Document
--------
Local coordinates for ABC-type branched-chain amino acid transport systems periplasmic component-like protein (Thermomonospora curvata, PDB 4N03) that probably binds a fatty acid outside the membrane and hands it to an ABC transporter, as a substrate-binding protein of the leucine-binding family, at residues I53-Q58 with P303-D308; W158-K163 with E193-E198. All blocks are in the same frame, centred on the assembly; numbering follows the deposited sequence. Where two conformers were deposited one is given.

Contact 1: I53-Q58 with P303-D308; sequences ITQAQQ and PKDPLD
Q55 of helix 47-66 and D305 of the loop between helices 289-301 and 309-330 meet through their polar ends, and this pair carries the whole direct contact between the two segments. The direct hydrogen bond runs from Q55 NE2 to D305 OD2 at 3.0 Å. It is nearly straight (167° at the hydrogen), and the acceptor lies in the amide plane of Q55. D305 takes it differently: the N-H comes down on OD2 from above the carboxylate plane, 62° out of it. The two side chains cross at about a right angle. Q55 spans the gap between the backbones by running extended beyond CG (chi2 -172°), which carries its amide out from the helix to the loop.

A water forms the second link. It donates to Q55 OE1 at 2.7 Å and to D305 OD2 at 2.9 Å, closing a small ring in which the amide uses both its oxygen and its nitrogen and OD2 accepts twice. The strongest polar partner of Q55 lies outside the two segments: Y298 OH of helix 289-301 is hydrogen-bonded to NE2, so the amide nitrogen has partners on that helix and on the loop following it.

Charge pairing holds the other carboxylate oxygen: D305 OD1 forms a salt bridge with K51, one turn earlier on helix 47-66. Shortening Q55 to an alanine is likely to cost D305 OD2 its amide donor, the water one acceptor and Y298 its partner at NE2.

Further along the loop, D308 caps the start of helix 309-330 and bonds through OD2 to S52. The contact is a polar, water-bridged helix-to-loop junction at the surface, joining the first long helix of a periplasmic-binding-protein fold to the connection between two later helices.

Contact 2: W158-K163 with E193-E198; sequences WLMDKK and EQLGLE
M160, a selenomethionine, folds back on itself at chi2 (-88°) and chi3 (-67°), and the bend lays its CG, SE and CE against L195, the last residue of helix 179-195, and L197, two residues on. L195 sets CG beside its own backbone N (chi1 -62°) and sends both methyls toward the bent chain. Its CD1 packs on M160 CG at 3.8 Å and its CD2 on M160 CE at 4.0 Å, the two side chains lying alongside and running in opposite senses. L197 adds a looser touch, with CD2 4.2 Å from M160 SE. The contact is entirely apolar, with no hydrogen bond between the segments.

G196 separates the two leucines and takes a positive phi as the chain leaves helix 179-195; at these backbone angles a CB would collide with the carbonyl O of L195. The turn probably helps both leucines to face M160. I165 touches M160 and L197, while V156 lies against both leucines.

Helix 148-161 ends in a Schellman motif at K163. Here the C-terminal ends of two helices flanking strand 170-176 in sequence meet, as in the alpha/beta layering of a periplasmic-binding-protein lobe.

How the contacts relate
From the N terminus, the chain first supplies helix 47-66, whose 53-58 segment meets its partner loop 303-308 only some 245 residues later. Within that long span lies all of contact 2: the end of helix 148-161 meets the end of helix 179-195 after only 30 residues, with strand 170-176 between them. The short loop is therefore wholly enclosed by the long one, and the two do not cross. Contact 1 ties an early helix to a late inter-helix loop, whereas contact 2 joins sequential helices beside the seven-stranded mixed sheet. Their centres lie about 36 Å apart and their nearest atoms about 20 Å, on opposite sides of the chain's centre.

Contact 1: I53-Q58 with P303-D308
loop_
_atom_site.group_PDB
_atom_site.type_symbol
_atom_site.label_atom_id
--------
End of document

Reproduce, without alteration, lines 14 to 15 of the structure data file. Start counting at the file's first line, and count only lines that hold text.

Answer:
loop_
_atom_site.group_PDB